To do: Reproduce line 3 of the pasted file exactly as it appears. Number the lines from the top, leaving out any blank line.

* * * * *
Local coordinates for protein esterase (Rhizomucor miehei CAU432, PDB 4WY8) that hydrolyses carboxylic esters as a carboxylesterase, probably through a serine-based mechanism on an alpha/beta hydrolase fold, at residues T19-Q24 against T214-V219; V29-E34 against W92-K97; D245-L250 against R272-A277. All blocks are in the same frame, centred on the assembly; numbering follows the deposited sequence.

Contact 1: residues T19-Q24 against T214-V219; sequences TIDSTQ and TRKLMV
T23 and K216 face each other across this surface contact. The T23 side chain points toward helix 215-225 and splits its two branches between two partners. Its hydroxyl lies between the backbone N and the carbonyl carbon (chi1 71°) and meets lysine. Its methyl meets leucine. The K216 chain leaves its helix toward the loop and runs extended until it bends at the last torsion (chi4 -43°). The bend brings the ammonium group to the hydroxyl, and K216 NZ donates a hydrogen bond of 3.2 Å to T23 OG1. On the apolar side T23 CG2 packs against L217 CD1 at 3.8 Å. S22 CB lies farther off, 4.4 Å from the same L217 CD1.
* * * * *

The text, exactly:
T23 and K216 face each other across this surface contact. The T23 side chain points toward helix 215-225 and splits its two branches between two partners. Its hydroxyl lies between the backbone N and the carbonyl carbon (chi1 71°) and meets lysine. Its methyl meets leucine. The K216 chain leaves its helix toward the loop and runs extended until it bends at the last torsion (chi4 -43°). The bend brings the ammonium group to the hydroxyl, and K216 NZ donates a hydrogen bond of 3.2 Å to T23 OG1. On the apolar side T23 CG2 packs against L217 CD1 at 3.8 Å. S22 CB lies farther off, 4.4 Å from the same L217 CD1.